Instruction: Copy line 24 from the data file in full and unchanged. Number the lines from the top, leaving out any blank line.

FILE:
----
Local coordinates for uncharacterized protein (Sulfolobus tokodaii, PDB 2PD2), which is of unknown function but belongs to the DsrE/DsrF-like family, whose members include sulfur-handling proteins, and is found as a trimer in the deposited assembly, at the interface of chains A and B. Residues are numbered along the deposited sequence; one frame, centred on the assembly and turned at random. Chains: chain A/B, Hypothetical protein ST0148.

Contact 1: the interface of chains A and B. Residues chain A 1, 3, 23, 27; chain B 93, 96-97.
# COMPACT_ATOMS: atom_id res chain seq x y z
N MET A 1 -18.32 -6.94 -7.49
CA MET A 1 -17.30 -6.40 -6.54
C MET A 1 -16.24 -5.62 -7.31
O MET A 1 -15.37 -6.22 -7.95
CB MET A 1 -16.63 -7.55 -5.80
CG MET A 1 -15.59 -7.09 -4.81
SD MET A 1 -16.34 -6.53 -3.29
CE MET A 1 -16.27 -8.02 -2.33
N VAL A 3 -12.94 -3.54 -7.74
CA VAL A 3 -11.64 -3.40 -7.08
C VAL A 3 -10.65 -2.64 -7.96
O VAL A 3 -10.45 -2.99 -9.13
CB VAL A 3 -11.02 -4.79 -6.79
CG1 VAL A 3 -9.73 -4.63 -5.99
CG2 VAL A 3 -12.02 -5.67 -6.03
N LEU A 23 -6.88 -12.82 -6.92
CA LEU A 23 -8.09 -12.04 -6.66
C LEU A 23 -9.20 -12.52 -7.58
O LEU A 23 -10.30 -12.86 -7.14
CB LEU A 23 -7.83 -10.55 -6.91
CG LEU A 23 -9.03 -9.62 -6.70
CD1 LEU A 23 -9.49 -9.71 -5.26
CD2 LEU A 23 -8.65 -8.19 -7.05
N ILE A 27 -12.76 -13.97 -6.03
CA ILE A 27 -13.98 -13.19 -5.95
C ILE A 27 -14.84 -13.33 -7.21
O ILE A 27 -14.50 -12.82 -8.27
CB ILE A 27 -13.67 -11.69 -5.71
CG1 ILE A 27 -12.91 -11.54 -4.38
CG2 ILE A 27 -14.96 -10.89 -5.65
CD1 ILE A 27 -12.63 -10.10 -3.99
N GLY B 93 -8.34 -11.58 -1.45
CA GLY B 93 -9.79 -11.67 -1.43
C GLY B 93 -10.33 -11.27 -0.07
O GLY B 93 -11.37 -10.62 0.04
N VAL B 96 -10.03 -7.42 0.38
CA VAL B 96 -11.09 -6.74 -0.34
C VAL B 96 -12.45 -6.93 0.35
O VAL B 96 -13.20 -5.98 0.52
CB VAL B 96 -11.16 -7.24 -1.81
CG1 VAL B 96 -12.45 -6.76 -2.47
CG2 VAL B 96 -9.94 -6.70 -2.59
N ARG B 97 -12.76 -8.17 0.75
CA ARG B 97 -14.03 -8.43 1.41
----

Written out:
CG LEU A 23 -9.03 -9.62 -6.70